In all of the James Bond adventures in which she portrayed the role of “M,” Judi Dench was alternately cold, warm, sensual, mysterious and brilliant.

In Oscar Wilde’s “The Importance of Being Earnest” she was witty, sharp, flirtatious and eccentric — and brilliant.

In “Best Exotic Marigold Hotel,” she was sensual, attractive, warm-hearted and alluring. Oh yes, and brilliant.

Today, after years of honing her skills, Judi Dench arrives on our local screen in Stephen Frears’s delightful, charming comedy drama “Victoria and Abdul,” in what may be the greatest role of her career.

Behold Britain’s Queen Victoria, that tiny, portly, sentimental and wise beyond imagination monarch whose life, near the end of it, was brightened and enhanced by a simple Muslim clerk from Colonial India.

In the 1880’s Abdul Karim, (Bollywood’s matinee idol Ali Fazal) a very tall, naive and handsome government clerk was selected, because of his height, to journey to London to deliver a ceremonial medal coin to the Queen at an elaborate ceremony.

Abdul was to enter the dinner with the coin on a velvet pillow, present it to Her Majesty without making eye contact, back slowly out and vanish from history. What could possibly go wrong? Everything.

Abdul could not help but make eye contact, and neither could the Queen. And so taken by her, Abdul dropped to his knees and kissed her right foot.

When he arose, and his soft brown eyes met the Queen’s soft blue eyes, history, or so we’re told in this “almost” true saga, boiled up around both of them and gave the world a stunning, adorable and wonderful ballad of love and friendship. That was the beginning of everything.

So taken by Abdul’s sweet nature, disarming charm and bottomless grasp of Indian history, Victoria kept him on as her “Mushi” (teacher) companion and, much to the chagrin of the entire court including her grasping son “Bertie” (Eddie Izzard), made him a permanent member of the royal household.

This was a gesture comparable today to Donald Trump hiring his caddy as his chief of staff and personal secretary.

According to Lee Halls’ screenplay taken from Shrabani Basu’s book, Victoria took Abdul along on journeys to nearby Scotland and faraway Florence, Italy, and all points in between. Drifting far apart from her chilly relationships with everyone concerned, and adding shock to awe, Victoria granted him ownership of lands in India and multiple honors.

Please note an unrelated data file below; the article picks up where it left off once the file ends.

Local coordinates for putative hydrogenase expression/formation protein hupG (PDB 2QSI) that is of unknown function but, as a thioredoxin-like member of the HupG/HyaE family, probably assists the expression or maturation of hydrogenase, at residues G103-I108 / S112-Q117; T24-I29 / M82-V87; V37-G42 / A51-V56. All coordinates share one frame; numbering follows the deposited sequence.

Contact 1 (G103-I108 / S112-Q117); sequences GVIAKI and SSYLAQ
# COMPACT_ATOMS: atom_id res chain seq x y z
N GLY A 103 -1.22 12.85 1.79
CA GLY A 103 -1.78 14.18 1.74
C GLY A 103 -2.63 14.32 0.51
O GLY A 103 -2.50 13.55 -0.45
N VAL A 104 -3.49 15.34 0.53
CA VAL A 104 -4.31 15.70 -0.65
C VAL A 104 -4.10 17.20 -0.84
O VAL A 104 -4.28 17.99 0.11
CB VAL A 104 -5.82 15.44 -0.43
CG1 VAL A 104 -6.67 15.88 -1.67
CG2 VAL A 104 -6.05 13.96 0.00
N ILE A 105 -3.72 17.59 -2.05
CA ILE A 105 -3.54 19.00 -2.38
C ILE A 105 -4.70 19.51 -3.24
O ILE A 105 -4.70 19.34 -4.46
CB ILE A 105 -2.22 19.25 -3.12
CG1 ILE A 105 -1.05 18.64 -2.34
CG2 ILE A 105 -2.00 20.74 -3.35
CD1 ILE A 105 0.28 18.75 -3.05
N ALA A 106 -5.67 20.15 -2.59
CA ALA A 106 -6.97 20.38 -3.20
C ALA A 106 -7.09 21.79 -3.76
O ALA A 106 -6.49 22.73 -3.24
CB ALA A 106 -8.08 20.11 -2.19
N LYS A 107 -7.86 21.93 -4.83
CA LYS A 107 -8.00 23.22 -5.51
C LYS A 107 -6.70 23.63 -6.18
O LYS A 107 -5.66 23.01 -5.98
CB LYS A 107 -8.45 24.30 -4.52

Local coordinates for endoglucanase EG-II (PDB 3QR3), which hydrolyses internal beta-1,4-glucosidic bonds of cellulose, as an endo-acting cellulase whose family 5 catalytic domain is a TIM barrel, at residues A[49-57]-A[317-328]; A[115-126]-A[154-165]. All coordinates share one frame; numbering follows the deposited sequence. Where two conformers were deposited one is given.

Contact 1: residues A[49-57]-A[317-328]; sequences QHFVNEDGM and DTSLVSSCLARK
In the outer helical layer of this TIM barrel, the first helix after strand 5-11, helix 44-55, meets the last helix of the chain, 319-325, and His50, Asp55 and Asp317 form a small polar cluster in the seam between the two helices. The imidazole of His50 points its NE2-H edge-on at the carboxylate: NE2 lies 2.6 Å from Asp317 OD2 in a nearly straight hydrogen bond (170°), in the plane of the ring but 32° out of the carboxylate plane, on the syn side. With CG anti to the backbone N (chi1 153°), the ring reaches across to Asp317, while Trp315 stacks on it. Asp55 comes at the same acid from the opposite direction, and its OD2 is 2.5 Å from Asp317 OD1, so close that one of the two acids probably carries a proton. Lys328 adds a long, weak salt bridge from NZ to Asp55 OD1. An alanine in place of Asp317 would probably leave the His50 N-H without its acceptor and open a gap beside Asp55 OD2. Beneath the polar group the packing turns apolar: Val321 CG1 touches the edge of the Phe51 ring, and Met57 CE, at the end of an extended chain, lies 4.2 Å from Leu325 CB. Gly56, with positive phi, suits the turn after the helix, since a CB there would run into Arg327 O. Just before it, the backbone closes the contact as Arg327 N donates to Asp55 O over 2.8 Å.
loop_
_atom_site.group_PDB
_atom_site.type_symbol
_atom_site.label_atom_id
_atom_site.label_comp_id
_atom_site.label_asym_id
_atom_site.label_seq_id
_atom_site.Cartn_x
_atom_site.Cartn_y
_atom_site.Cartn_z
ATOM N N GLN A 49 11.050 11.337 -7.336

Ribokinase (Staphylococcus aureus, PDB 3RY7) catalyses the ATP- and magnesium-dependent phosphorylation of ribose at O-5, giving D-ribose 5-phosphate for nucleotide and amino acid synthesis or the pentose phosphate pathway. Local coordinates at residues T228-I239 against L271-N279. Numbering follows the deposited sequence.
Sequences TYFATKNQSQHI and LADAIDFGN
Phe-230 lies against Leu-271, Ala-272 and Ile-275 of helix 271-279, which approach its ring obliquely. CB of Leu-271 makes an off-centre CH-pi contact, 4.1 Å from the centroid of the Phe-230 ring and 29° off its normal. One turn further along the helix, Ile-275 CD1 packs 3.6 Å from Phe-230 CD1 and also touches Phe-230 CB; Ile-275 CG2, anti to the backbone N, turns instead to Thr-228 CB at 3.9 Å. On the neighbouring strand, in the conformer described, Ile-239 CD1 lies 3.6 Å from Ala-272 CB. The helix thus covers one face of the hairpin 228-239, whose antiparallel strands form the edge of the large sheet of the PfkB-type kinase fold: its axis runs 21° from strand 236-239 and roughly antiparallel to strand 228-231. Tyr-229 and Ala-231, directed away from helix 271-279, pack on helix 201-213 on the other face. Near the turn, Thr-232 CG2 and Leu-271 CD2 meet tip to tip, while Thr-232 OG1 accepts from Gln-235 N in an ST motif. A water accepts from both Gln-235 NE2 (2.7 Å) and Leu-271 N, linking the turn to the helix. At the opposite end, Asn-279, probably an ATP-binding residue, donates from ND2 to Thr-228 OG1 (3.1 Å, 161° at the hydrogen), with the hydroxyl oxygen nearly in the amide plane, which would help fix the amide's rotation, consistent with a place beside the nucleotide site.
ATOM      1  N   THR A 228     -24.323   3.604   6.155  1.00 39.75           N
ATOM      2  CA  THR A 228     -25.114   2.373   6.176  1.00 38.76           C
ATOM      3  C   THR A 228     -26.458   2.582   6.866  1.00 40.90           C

As time went on, some 15 years to be exact, she went as far as to consider bestowing on this Muslim clerk the honor of knighthood. That will be, as you might expect, the royal straw that brought the royal camel to its shaky knees.

Soon, not only all of the household, the cabinet and every one of the stiff upper lipped elite in the worldwide British Empire was stunned into Immobility.

British history tells us little of what measures were finally taken due to Edward’s scorched earth moves to wipe the entire affair from history. But years after Victoria’s death, Abdul’s lengthy diaries were found in India, and the ballad of Victoria and Abdul emerged, if not wholly intact, revealing enough to give us this wonderful, beautiful story.

It should be enough for the producers to say in selling this film that the esteemed Judi Dench plays Queen Victoria. End of sales pitch.

But there is so much more to see, so much to enjoy.

“Victoria and Abdul” is not just heartwarming but equally heart breaking, not just humorous but, at times, hilarious. It is of that great British tradition that gave us “The King’s Speech,” “The Crown” and “Remains of the Day.”

The cast, British to the core, is perfect: Tim Pigott-Smith, Michael Gambon and the great British comedian Eddie Izzard.

And there in the gorgeous gardens; the stunning dining halls; windswept, freezing Scottish Highlands; and echoing halls of Windsor. The tiny Judi Bench and imposing Ali Fazal, two perfectly matched talents, capture our hearts. Bravo.

J.P. Devine is a former stage and screen actor.


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